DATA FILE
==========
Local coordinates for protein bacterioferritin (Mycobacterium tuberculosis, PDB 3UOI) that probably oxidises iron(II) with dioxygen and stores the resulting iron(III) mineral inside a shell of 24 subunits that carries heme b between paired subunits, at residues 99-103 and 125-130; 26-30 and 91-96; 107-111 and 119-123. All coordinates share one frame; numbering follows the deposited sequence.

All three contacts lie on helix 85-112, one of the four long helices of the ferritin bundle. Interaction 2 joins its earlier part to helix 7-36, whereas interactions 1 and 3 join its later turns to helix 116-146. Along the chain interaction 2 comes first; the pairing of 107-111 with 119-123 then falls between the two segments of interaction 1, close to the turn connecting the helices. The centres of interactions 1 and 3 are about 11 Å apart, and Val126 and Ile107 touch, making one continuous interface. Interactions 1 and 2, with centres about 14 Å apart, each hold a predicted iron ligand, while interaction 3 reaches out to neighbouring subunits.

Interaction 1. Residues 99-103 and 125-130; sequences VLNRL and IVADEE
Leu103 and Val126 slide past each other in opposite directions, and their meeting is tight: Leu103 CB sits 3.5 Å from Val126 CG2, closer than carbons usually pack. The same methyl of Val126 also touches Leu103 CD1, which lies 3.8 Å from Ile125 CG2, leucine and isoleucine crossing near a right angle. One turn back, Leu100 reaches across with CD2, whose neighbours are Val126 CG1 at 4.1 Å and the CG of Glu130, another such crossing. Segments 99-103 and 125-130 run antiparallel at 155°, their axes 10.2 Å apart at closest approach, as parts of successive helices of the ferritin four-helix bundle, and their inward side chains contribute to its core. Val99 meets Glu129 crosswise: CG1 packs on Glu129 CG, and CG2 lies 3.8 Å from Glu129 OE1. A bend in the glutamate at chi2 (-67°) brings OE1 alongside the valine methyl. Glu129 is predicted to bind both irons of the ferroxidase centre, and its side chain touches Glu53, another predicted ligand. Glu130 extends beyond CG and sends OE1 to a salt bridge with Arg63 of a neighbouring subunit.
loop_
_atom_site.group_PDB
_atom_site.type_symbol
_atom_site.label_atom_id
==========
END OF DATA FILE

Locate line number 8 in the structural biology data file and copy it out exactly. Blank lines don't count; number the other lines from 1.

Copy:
_atom_site.label_atom_id